By: Claudia Mazzucco: On this day, May 11, 1928, Walter Hagen won the 63rd Open Championship at Royal St George’s. His total of 292 beat Gene Sarazen by two strokes. This was Hagen’s third Open title and the seventh time in eight years that the Open had been won by an American. He joined Harry Vardon in winning a second Championship at Royal St George’s.
Did You Know? Walter Hagen was the first native-born American to win The Open in 1922. In all, Hagen won the title four times in eight years.
Hagen spent much of the early part of the year in Hollywood on a film project. Then he and Gene Sarazen crossed the Atlantic in the Aquitania. Soon after his arrival in England he played a 72-hole match against Britain’s Archie Compston at Moor Park for the not inconsiderable sum of £500. He was unprepared for his huge-hitting opponent and Compston ended their four-round encounter at the 55th hole when Hagen fell 18 holes behind with 17 holes to play. Much to his credit, he shunned the high life, left the socializing to others and put in some serious practice for the Open.
He produced a dramatic turn-around in his game. Without a single 6 on his card, Hagen began with 75. A 73 in the second round left him three behind Jose Jurado from Argentina. Over the last 36 holes, he produced two superb rounds of 72, thanks mainly to a wonderful display of short game accuracy.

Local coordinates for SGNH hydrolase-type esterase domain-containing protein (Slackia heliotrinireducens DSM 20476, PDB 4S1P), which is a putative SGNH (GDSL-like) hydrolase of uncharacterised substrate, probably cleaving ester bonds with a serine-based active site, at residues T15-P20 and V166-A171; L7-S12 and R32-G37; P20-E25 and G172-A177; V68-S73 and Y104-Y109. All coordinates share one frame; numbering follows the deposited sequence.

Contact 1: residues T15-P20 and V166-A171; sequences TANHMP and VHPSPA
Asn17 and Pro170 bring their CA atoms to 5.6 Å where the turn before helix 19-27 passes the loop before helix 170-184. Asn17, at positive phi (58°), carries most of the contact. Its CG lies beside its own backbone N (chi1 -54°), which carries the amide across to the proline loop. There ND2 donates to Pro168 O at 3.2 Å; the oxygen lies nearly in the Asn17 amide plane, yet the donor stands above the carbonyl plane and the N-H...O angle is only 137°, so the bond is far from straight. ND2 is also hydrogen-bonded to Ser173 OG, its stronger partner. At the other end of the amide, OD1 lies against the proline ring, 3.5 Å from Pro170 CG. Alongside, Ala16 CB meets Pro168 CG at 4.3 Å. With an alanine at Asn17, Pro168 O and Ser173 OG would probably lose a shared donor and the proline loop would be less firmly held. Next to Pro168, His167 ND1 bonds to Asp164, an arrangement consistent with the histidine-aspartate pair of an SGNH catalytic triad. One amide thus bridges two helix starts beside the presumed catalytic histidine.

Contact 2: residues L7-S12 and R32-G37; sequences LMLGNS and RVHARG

Video footage of Walter Hagen winning the 1928 Open Championship
With Bob Jones not in the field, the gallery had chosen Sarazen as the player to follow. Gene began the day level with Hagen but had two 73s. He was left ruing not only a 7 at the 14th in the second round but a 6 at the first in the final round. Compston was unable to match the aggressive brilliance of his head-to-head with Hagen, and finished a further shot behind in third place.
At the 15th, Hagen hit a delightful bunker shot to seven feet and made the putt for a 4 to make sure he kept ahead. His total of 292 was eight strokes better than his score six years earlier. He was presented with the Claret Jug by the club captain, the Prince of Wales, future King Edward VIII, with whom he became great friends.
Claudia M. Mazzucco is a researcher at Golf Channel and teacher of History of Golf at the PGA of Argentina, in Buenos Aires. She is the author of Legendary Lessons (2016), El Golf de los Tiempos, A Novel (2002) and The Guide of Golf Courses in Argentina (2003). She received the PGA Award from the PGA of Argentina in 2005